artist / participant
Steve McCurry was born in 1950 in Philadelphia, Pennsylvania. In 1974 he graduated cum laude from Pennsylvania State University, where he studied film and theatrical arts. Having chosen photojournalism as a profession, he worked on a local newspaper for a few years. In 1978 he made his first journey to India. With the help of a group of refugees, he managed to cross the Afghan border from Pakistan and reach the territory under rebel control. At that time Afghanistan was closed to Western journalists due to the entry of Soviet forces and McCurry became the first photographer to succeed in showing the world images of the conflict. McCurry travelled around Afghanistan illegally, disguised as a local inhabitant. He grew a beard and dressed in the local manner, sewing reels of film into his clothing. He managed to bring back a whole series of pictures and to become the first to show the world the tragedy of the Afghan people.
Since that time McCurry has travelled around a great many countries. In his works he shows military conflicts, disappearing peoples, ancient traditions and the modern world, focussing each time on an individual human story. When covering wars and armed conflicts in Afghanistan, Iraq, Yemen, Lebanon, Yugoslavia, Cambodia and the Philippines, he has always striven to show the human dimension of those events, looking at them through the eyes of the local inhabitants.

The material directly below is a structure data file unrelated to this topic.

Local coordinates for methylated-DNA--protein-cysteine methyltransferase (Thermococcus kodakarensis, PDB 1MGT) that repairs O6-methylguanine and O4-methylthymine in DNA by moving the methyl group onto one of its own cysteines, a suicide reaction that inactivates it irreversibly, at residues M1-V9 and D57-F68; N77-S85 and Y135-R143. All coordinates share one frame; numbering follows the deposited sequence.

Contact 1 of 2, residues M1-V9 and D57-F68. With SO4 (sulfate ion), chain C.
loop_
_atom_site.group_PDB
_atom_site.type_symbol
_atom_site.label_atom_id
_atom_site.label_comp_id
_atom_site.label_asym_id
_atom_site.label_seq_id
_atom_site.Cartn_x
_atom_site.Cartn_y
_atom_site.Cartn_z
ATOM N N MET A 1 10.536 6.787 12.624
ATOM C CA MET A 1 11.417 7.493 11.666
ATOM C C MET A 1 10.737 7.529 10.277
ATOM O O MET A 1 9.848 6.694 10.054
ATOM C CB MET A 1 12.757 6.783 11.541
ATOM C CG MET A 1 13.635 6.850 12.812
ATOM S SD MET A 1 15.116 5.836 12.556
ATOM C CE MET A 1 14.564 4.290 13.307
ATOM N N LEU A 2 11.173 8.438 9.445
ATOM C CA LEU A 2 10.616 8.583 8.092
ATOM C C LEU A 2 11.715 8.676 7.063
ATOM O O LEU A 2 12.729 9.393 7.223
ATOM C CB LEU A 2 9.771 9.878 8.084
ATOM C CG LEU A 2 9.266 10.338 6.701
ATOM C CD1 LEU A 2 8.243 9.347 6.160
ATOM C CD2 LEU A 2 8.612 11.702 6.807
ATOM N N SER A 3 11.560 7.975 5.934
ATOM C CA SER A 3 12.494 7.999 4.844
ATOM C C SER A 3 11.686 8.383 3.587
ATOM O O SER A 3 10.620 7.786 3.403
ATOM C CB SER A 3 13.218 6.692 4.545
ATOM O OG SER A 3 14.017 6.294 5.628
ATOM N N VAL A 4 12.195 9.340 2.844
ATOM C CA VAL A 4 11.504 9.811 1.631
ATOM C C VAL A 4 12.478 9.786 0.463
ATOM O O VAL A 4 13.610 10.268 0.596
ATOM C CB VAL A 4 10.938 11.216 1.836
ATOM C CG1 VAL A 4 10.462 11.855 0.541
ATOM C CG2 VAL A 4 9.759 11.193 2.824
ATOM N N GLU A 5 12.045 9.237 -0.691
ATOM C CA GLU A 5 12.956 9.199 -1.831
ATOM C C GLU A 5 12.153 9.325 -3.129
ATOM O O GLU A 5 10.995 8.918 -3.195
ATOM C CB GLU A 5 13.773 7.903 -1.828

The poetry of McCurry’s photographs is founded on insights into a person’s psychological states. The main attention in his works is devoted to people’s faces. He shows brutality, violence and humanitarian crises through the images of those who, against their will, have become victims of tragic events. We see human beings suffering, wretched, devastated; their profound looks captivate us. Attention to the state of the individual enables Steve McCurry to extract his personages from everyday life, turning their faces into symbols. The reporting approach unexpectedly proves no more than a means to capturing the very essence of things. The same can be said of the photographs of cities and localities. Those almost always contain people that seem to have got into the shot by chance. They give it a human dimension, pointing to the human being’s exact place in the cosmos.
Steve McCurry’s exhibition makes it possible to present his works in the context of outstanding creations by artists of past centuries. The photographer’s pictures will remain in the Hermitage’s collection as their creator is making a gift of them to the museum’s Department of Contemporary Art. Here they will be alongside drawings, prints and early photographs produced by artist travellers of the past. Those include materials from geographical expeditions that recorded the appearance of inhabitants of Siberia and the Far East and drawings made during military campaigns in the Caucasus and journeys around Central Russia. All these images of the world set down in the form in which they presented themselves to a person, record our emotions and feelings, preserving them for history and ultimately enabling us to better understand ourselves.
The exhibition features over 80 works by the artist, including the famous portrait of the “Afghan Girl”, a piercing image that has since been rated the most recognizable picture in the over-100-year history of the magazine National Geographic.